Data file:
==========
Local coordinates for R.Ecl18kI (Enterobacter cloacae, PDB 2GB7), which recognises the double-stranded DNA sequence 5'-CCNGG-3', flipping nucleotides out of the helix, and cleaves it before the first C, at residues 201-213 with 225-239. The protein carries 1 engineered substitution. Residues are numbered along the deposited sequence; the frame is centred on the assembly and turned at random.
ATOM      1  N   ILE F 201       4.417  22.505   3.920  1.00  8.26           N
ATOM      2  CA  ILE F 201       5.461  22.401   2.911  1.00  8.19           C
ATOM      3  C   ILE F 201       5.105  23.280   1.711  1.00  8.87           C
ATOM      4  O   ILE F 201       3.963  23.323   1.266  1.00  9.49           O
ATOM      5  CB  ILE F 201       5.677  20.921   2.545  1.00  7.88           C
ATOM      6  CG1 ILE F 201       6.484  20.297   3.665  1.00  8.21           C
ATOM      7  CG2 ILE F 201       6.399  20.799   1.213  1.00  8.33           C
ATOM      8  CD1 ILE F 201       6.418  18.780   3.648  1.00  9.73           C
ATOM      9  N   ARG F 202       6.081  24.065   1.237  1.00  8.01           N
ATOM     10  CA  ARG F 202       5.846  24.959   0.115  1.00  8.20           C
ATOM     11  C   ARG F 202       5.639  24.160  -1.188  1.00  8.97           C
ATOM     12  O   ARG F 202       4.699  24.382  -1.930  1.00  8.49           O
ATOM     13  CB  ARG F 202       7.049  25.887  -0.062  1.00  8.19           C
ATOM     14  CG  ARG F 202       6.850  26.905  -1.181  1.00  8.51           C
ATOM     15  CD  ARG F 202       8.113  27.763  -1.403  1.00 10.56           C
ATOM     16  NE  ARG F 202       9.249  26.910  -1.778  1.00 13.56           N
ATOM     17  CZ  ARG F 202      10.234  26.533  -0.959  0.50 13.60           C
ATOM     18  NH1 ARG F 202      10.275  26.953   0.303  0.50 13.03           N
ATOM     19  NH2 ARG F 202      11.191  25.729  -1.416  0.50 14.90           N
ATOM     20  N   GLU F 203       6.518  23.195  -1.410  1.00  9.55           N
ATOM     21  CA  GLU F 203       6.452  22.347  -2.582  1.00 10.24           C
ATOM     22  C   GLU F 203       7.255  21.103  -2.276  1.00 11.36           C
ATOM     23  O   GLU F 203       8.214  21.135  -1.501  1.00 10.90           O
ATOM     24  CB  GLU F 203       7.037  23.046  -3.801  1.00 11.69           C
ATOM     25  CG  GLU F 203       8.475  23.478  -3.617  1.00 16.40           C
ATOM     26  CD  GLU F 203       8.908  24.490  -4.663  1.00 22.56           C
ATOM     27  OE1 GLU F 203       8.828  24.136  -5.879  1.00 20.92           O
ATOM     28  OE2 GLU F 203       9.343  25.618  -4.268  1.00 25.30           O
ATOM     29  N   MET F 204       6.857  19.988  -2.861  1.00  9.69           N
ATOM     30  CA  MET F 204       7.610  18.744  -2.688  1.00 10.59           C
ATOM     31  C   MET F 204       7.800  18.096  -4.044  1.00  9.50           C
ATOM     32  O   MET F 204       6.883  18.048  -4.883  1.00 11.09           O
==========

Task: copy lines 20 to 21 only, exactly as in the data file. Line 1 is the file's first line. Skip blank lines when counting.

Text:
ATOM     19  NH2 ARG F 202      11.191  25.729  -1.416  0.50 14.90           N
ATOM     20  N   GLU F 203       6.518  23.195  -1.410  1.00  9.55           N